There is a need to check the types of collected data that will be dealt with for the research project, and on that basis, the statistical test needs to be chosen for the test in the research project.
Parametric tests mainly refer to those tests that are mainly based on the assumption regarding the population distribution and its parameters from which the sample size is mainly drawn. This is mainly often the assumption where the population is mainly distributed (Wasay, et al. 2017). And the Non-parametric tests are those texts that are free with any distribution of the population where they are mainly used for the variables of non-normal. Non-parametric tests are also valid for both the data normally distributed and also the data that are non-normally distributed.
Levels of measurement refer to the informative and the interval measurement. There are mainly four types of measurement such as interval, nominal, ratio, and ordinal (Heradio, et al. 2019). These four different measurements are highlighted below in detail.
Nominal measurement refers to the data that can be categorized only.
Ordinal measurement refers to the data that can be categorized and along with that the data can be ranked.
Interval measurement refers to the data that can be categorized and ranked, along with that the data can be spaced also.
Ratio measurement refers to the data that can be categorized and ranked, along with that the data can be spaced also. Along with the space the data also has the neutral zero.
Reference list
Book
Fagerland, M., Lydersen, S. and Laake, P., 2017. Statistical analysis of contingency tables. CRC press.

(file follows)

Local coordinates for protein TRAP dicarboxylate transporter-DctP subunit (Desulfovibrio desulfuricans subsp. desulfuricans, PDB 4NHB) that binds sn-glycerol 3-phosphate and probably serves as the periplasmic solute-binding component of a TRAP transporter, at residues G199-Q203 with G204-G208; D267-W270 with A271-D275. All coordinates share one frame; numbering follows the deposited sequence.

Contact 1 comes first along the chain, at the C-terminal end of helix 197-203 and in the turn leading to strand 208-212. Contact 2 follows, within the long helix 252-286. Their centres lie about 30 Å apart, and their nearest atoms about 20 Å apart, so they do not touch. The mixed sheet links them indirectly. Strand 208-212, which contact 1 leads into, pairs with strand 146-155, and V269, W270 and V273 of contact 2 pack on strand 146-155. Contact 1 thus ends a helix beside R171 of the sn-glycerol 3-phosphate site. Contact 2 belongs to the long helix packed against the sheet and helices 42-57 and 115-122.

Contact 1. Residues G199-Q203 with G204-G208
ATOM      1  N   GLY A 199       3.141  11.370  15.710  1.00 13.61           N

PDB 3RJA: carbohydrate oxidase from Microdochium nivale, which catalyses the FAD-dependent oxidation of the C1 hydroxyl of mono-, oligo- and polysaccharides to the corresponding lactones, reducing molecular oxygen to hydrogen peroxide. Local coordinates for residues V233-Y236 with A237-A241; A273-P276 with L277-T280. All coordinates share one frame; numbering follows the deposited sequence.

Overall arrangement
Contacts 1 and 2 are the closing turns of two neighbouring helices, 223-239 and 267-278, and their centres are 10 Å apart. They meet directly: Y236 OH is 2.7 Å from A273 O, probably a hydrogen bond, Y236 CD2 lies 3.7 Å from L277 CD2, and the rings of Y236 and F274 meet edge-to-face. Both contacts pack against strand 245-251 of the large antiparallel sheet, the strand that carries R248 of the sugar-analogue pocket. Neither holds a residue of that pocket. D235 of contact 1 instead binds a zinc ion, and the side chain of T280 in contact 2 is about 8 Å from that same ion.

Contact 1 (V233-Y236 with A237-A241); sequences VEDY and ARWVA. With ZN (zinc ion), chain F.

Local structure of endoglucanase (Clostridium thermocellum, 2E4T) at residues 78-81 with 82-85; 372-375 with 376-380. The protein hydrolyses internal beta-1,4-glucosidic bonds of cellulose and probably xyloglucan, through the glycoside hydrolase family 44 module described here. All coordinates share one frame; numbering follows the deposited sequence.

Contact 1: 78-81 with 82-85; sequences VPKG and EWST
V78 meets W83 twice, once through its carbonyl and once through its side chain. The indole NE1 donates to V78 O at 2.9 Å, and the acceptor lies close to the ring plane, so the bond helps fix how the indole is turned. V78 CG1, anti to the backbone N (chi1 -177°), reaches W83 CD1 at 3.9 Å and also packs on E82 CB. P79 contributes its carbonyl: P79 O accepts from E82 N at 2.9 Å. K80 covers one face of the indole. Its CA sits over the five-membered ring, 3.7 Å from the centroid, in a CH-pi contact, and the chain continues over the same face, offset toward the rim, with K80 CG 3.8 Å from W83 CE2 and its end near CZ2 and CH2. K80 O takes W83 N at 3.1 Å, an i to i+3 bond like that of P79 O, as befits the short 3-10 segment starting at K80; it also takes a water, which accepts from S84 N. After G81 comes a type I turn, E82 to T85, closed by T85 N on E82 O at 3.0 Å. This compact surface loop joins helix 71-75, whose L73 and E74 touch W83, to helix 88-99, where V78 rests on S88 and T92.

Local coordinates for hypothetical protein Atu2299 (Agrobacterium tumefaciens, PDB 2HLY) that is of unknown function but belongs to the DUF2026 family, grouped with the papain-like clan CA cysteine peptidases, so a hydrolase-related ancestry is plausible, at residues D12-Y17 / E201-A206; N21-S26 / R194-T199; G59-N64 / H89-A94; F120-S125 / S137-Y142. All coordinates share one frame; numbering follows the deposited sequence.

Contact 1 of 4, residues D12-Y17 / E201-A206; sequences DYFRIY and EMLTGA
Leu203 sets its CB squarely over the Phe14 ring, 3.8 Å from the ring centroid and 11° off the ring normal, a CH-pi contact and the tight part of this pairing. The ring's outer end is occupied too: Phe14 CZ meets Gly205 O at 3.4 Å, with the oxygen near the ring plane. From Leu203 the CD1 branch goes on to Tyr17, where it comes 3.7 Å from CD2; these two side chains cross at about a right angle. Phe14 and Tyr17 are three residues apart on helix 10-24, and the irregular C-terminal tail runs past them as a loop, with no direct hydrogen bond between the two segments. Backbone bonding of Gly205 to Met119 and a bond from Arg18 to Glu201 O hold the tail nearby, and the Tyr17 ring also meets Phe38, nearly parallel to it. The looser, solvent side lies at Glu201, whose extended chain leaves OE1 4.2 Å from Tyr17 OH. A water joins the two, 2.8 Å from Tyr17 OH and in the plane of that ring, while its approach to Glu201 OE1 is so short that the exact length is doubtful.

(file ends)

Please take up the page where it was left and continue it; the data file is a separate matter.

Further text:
Little, R.J. and Rubin, D.B., 2019. Statistical analysis with missing data (Vol. 793). John Wiley & Sons.
Schabenberger, O. and Gotway, C.A., 2017. Statistical methods for spatial data analysis. CRC press.
Journal
Gallardo?Lacourt, B., Nishimura, Y., Donovan, E., Gillies, D.M., Perry, G.W., Archer, W.E., Nava, O.A. and Spanswick, E.L., 2018. A statistical analysis of STEVE. Journal of Geophysical Research: Space Physics, 123(11), pp.9893-9905.
Goss-Sampson, M., 2019. Statistical analysis in JASP: A guide for students.
Härdle, W.K. and Simar, L., 2019. Applied multivariate statistical analysis (pp. 431-442). Springer International Publishing.
Heradio, R., Fernandez-Amoros, D., Mayr-Dorn, C. and Egyed, A., 2019, May. Supporting the statistical analysis of variability models. In 2019 IEEE/ACM 41st International Conference on Software Engineering (ICSE) (pp. 843-853). IEEE
Nordhaus, W.D. and Moffat, A., 2017. A survey of global impacts of climate change: replication, survey methods, and a statistical analysis.
Stiglic, G., Watson, R. and Cilar, L., 2019. R you ready? Using the R programme for statistical analysis and graphics. Research in nursing & health, 42(6), pp.494-499.
Waroquiers, D., Gonze, X., Rignanese, G.M., Welker-Nieuwoudt, C., Rosowski, F., Go?bel, M., Schenk, S., Degelmann, P., André, R., Glaum, R. and Hautier, G., 2017. Statistical analysis of coordination environments in oxides. Chemistry of Materials, 29(19), pp.8346-8360.
Wasay, A., Wei, X., Dayan, N. and Idreos, S., 2017, May. Data canopy: Accelerating exploratory statistical analysis. In Proceedings of the 2017 ACM International Conference on Management of Data (pp. 557-572).
Xia, Y., Sun, J. and Chen, D.G., 2018. Statistical analysis of microbiome data with R (Vol. 847). Singapore: Springer.